Mike Weber, when not working in his studio, avidly seeks outdoors adventures to connect deeply with nature and observe wildlife in its natural habitat. The animals he observes and photographs during these encounters in America’s national parks inspire and inform his work. Weber translates these experiences in the studio into largescale mixed-media pieces by combining digital photography with painting. Weber prints his digital photographs of animals, using large printers which produce lifesized photographs. Then he applies layers of paint, antiquing the backgrounds to appear worn or weathered like the faded advertisement on the side of a barn on a country road. Weber also adds layers to the foreground and overtop of his subjects, but these too are faded and much softer. This often creates a three-dimensional effect, making the animal appear as though it were alive in the gallery.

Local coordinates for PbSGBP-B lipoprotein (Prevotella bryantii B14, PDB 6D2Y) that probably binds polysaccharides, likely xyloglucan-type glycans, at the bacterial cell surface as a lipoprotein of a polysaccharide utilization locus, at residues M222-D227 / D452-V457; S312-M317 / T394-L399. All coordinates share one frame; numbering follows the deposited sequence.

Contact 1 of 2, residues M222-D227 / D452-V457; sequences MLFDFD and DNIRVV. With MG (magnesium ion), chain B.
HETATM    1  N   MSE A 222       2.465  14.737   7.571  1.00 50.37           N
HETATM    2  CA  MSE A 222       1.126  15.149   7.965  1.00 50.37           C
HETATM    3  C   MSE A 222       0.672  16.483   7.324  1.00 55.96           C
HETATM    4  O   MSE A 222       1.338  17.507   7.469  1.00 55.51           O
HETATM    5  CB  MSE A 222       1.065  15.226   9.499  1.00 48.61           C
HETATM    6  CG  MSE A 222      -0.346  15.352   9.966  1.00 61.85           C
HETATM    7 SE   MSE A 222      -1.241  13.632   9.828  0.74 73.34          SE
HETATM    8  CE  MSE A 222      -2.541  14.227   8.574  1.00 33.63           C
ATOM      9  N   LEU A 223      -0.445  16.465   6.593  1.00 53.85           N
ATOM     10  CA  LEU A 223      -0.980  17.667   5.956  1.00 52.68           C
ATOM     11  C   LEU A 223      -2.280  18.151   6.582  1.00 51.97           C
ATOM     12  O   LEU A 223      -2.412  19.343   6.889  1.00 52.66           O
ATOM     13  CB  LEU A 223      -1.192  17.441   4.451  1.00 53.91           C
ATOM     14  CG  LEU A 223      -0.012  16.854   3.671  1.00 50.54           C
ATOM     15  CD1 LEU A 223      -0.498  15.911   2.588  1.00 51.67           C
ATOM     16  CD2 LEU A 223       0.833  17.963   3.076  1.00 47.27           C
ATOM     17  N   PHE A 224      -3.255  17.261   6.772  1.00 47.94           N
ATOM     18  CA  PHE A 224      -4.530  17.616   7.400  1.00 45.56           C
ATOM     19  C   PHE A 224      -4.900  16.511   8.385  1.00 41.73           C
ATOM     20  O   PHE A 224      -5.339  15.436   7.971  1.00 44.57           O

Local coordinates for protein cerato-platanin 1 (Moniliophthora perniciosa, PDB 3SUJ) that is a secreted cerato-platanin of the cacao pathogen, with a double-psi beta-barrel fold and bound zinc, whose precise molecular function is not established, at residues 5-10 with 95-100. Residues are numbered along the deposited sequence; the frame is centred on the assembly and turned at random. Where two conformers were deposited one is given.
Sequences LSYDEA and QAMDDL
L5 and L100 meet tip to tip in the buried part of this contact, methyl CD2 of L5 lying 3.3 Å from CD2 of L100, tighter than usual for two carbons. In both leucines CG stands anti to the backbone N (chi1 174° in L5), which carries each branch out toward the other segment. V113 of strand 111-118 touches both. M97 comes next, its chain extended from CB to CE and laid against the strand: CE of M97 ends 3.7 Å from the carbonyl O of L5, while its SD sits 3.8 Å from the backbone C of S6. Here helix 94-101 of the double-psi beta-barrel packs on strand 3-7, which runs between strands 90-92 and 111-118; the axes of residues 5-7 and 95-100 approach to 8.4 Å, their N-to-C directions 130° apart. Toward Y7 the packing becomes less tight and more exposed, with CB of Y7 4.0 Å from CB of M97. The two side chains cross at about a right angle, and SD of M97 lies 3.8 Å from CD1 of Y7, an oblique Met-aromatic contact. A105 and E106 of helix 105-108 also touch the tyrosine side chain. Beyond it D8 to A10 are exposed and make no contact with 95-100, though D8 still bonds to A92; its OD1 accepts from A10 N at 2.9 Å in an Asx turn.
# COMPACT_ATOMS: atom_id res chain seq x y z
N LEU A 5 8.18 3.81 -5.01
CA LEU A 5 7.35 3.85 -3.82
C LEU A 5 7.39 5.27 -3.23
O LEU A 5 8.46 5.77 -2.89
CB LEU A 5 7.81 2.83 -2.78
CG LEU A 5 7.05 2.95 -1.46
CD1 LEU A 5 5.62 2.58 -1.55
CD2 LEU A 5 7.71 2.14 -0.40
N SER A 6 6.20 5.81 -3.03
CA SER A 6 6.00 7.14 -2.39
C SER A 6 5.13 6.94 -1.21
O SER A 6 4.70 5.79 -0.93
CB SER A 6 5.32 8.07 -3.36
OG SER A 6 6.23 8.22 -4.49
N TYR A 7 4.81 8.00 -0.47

Jason Wright, originally from Hawaii, graduated from the Corcoran College of Art and Design and has since returned to his native state, settling in Kona on the Big Island. Wright’s past series focused on the places in which we dwell, centering man-made elements in his compositions that become overshadowed by menacing landscapes. In his new work for Long View Gallery, Wright will exhibit a series of photographs of the ocean. The sense of nature’s foreboding remains in this series as Wright’s ocean is filled with darkness and black hues. However, in some of the photos, clear aqua tints emerging through the waves temper the heaviness of the work’s grayscale palette.